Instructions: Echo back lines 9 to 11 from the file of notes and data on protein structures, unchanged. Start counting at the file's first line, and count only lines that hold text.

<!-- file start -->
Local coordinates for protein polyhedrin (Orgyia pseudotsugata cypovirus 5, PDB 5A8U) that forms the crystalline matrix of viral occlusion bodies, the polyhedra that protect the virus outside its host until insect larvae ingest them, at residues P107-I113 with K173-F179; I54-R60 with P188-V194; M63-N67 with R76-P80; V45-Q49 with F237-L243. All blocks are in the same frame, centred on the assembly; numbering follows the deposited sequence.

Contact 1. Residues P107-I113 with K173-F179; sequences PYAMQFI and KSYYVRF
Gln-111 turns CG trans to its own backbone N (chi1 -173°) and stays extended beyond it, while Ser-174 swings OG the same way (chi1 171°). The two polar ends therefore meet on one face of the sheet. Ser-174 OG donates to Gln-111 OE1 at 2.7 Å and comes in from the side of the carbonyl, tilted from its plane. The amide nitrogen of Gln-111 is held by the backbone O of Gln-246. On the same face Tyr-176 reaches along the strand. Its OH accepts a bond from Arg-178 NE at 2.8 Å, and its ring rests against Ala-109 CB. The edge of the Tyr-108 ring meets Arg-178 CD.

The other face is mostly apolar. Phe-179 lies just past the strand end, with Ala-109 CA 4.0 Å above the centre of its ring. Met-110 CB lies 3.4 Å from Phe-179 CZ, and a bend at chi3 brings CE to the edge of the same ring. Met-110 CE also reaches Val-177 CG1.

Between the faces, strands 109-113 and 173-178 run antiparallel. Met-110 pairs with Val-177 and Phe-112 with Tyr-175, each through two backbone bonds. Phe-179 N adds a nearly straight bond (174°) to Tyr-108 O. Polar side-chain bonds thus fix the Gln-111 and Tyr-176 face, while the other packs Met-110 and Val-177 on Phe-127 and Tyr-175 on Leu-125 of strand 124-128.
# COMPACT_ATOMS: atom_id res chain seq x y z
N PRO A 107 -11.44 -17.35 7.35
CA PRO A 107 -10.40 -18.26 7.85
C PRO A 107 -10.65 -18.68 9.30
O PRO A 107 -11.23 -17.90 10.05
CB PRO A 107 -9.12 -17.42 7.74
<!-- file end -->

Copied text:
C PRO A 107 -10.65 -18.68 9.30
O PRO A 107 -11.23 -17.90 10.05
CB PRO A 107 -9.12 -17.42 7.74